...On New Years’ eve the Supreme Court took another step towards replacing the U.S. Constitution with the Christian bible when it exempted groups affiliated with the Catholic religion from complying with the contraception mandate in the Affordable Care Act. The groups, none of them churches, complained the mandate violated their religious freedom to withhold prescriptions from their employees despite it was no financial burden on the organizations. Their contention is that Catholic organizations were being forced to “abandon their religious convictions and facilitate access to contraceptives, sterilization, and related education and counseling for their employees.” The mandate does not force leaders of the Catholic organizations, or their employees, to use contraception, or be sterilized, or accept family planning counseling; it left that choice up to each individual according to the Constitution.

    Bryan Fischer Rejects Constitution – Says Evolutionists Disqualified from Political Office

    Bryan Fischer, the American Family Association’s Director of Issues Analysis who doesn’t understand much about the issues, has, in a less than happy New Year’s message, made it clear what he thinks about the United States Constitution and its Article VI regarding religious tests.

    While Article VI of the Constitution says “no religious test shall ever be required as a qualification to any office or public trust under the United States,” Fischer, whose buddy David Barton has previously insisted the Founding Fathers “settled the evolution debate,” proclaimed Thursday that people who believe in evolution are “disqualified from holding political office in the United States of America.”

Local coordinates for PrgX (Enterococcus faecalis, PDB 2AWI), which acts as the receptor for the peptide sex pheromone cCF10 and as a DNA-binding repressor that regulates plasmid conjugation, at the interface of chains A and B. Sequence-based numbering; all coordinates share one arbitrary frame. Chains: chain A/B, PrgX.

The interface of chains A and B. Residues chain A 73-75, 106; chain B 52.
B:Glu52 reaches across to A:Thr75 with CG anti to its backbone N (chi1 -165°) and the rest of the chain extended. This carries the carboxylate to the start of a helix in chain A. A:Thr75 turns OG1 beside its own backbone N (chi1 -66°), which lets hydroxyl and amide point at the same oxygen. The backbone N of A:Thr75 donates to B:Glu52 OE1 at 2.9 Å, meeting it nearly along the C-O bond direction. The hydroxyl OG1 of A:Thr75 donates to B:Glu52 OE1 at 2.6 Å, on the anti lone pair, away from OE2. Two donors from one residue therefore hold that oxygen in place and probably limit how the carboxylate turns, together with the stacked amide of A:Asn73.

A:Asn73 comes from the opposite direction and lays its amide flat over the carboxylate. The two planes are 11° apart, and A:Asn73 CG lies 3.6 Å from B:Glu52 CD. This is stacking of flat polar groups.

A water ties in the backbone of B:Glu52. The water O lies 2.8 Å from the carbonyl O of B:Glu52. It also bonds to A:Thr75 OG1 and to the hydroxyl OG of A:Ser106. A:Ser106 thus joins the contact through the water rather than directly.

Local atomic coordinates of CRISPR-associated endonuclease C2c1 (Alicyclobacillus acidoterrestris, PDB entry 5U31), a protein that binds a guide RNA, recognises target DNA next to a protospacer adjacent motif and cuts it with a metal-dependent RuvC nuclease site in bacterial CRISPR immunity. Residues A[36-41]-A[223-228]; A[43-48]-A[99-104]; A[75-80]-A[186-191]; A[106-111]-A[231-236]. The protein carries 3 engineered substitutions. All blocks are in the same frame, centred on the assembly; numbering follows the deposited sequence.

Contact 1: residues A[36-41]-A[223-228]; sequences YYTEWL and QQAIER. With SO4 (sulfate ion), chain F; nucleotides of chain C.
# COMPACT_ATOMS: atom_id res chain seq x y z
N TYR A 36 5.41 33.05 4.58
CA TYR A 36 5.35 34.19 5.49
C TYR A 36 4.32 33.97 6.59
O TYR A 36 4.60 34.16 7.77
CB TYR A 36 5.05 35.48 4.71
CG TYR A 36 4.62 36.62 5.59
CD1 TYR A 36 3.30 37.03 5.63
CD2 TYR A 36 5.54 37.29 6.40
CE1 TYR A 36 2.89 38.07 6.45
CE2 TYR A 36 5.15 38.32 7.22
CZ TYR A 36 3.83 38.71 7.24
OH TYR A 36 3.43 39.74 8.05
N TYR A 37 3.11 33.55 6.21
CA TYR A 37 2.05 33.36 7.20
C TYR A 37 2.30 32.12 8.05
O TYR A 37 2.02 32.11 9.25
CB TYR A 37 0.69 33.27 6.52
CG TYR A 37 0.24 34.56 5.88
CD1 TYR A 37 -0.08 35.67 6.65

Watch courtesy of Right Wing Watch:

  9. Anonymous10:53 AM

    sounds like the relig ethos is no diff than the rw bleating
    about being dependent on gubermint.
    why cant they learn to take care of their lives without
    being totally Dependent on someone else and some
    possible 'gift' they would receive.
    god has made them dependent not 'rugged individuals'.

  10. Anita Winecooler5:50 PM

    One observation I've seen is that the folks who go right wing and belong to strict denominations in religion seem to have chaotic interiors and crave the structure, rules and promises of rewards in some kind of afterlife. The more chaotic their interior lives are, the more stricter rules and religious denominations they choose.
    With the GOP'S acceptance of the rwnj's it's almost like the two have melded. If the GOP hasn't accepted it, then their silence shows complicity.